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“Who cares about all these student government elections?”
This apathetic sentiment has seemingly become commonplace in recent years. It makes sense: The Harvard Undergraduate Association is a student government so chaotic it found itself the center of student criticism only a week into this academic year.
There’s just one problem with the otherwise blissful ignorance of pretending the HUA doesn’t exist: club funding.
I’m not here to talk about clubs’ contentious food budgets or private events. It’s hard to see these disputes as anything but a sideshow when the clubs themselves are not accessible to low-income students. As a part of Harvard’s frustratingly small low-income student body, my tuition and room and board are completely covered by need-based financial aid. But I still found that I needed to work a part-time job on the side.
The truth is, no matter what low-income students do, a full ride will never be quite enough to meet all of our needs; even if I manage to make it to the dining hall on time for every meal, never get injured or sick, avoid traveling anywhere I can’t walk, and cut every last hobby out of my life, I’d still have to pay for textbooks. In fact, the College appears well aware of these expenses: They already estimate an individual student will need $3,500 for “Personal Expenses” on financial aid documents, which they elaborate should be met with the “Student Term-Time Work Expectation.”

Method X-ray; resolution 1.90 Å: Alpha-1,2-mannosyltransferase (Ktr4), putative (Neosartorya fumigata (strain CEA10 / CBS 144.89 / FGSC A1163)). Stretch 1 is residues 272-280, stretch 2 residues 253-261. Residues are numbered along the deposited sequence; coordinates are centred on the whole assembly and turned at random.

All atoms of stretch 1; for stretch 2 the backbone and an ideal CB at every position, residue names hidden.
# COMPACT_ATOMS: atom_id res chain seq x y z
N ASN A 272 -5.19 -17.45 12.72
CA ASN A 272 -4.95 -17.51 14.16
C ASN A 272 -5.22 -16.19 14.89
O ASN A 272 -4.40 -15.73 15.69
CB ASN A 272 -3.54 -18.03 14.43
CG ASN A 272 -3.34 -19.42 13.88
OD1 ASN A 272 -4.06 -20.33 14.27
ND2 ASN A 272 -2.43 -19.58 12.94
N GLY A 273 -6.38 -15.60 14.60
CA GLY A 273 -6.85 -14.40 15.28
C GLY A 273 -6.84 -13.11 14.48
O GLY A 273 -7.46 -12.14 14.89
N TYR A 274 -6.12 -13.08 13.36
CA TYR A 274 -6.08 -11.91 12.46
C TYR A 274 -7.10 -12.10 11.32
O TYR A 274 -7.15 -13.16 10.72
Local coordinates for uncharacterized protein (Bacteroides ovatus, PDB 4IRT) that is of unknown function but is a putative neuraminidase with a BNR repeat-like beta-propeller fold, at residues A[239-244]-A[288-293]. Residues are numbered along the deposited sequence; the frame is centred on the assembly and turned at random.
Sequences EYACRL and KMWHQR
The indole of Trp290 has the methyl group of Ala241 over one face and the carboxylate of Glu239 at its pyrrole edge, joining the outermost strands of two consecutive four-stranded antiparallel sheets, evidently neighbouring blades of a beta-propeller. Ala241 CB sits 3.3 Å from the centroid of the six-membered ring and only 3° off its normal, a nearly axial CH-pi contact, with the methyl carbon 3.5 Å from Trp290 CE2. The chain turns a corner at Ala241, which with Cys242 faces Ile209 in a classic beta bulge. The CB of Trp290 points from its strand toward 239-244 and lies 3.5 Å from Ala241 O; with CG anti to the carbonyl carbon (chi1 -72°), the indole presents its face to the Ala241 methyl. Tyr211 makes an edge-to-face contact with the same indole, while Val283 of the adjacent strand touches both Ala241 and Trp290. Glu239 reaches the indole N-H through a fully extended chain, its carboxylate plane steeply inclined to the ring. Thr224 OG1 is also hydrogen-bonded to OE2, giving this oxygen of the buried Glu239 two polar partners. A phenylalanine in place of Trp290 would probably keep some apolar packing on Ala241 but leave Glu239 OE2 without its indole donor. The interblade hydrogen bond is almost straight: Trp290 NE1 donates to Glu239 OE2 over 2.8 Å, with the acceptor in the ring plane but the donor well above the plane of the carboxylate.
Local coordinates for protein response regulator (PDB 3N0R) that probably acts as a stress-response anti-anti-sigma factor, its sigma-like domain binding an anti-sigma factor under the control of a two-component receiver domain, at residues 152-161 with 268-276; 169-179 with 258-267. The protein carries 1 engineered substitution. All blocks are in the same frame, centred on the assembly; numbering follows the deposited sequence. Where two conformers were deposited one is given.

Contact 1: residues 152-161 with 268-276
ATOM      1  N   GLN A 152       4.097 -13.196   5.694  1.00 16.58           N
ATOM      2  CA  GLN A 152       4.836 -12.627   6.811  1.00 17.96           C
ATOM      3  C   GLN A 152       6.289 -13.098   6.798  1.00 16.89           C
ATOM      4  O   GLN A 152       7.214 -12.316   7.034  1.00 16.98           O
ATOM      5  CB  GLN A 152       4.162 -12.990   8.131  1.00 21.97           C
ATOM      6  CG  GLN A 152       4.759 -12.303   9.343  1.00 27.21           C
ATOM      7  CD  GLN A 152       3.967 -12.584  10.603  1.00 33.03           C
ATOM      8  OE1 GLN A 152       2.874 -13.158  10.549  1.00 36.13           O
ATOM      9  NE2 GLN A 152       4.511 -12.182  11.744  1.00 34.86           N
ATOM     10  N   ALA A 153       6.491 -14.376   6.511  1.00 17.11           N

So I secured a part-time job in Cambridge before I ever stepped foot on Harvard’s campus. I even took pride in my newfound financial independence. But one recurring question in the neverending cycle of the Harvard intro kept haunting me: “What clubs are you in?”
The answer was simple: “None.” Being a full-time Harvard student and working 15 hours a week just didn’t leave time for anything but a handful of Fuerza Latina events. I was well aware that countless opportunities were passing me by, but I didn’t have a second to spare. I felt like I was hardly making the most of my time at Harvard, like all my classmates seemed to be doing.
So what changed? How am I even writing this op-ed? Well, eventually, I found out that The Crimson has a need-based financial aid program for its low-income writers that pays them for their work, essentially serving as a job replacement.
But The Crimson is financially independent from the College. As it stands, the College’s funding is wholly inadequate for most student groups to compensate club members for their work. The Crimson pays individual low-income members up to $1,500 per semester, while the average student group received a total of $650 from the University annually as of 2018 — a figure that would have grown to just over $1,730 today, assuming club funding increased proportionally to the student activities fee.
In other words, even assuming students were no less willing to pay the increased student activities fee, it would take almost the entire budget of the average student organization to pay a single member for a semester’s work, making such a proposal a non-starter under the current club funding structure — and leaving low-income students on the outside, looking in.